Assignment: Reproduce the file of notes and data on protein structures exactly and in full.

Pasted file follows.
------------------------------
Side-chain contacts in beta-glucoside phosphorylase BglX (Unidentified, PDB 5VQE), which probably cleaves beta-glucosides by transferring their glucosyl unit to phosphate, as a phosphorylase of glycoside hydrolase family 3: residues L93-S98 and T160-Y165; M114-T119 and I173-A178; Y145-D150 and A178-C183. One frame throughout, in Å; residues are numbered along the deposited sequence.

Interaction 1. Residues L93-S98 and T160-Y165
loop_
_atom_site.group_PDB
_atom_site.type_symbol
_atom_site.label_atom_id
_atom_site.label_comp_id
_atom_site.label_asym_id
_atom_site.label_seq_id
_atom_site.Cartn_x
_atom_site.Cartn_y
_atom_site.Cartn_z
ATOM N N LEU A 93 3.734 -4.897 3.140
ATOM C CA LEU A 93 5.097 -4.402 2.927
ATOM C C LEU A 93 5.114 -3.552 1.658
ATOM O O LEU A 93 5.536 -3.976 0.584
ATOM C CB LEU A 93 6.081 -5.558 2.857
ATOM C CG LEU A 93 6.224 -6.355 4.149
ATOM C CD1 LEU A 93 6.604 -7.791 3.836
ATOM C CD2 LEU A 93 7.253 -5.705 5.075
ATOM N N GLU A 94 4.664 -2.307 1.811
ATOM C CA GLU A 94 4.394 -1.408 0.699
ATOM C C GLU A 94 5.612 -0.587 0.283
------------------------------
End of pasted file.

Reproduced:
Side-chain contacts in beta-glucoside phosphorylase BglX (Unidentified, PDB 5VQE), which probably cleaves beta-glucosides by transferring their glucosyl unit to phosphate, as a phosphorylase of glycoside hydrolase family 3: residues L93-S98 and T160-Y165; M114-T119 and I173-A178; Y145-D150 and A178-C183. One frame throughout, in Å; residues are numbered along the deposited sequence.

Interaction 1. Residues L93-S98 and T160-Y165
loop_
_atom_site.group_PDB
_atom_site.type_symbol
_atom_site.label_atom_id
_atom_site.label_comp_id
_atom_site.label_asym_id
_atom_site.label_seq_id
_atom_site.Cartn_x
_atom_site.Cartn_y
_atom_site.Cartn_z
ATOM N N LEU A 93 3.734 -4.897 3.140
ATOM C CA LEU A 93 5.097 -4.402 2.927
ATOM C C LEU A 93 5.114 -3.552 1.658
ATOM O O LEU A 93 5.536 -3.976 0.584
ATOM C CB LEU A 93 6.081 -5.558 2.857
ATOM C CG LEU A 93 6.224 -6.355 4.149
ATOM C CD1 LEU A 93 6.604 -7.791 3.836
ATOM C CD2 LEU A 93 7.253 -5.705 5.075
ATOM N N GLU A 94 4.664 -2.307 1.811
ATOM C CA GLU A 94 4.394 -1.408 0.699
ATOM C C GLU A 94 5.612 -0.587 0.283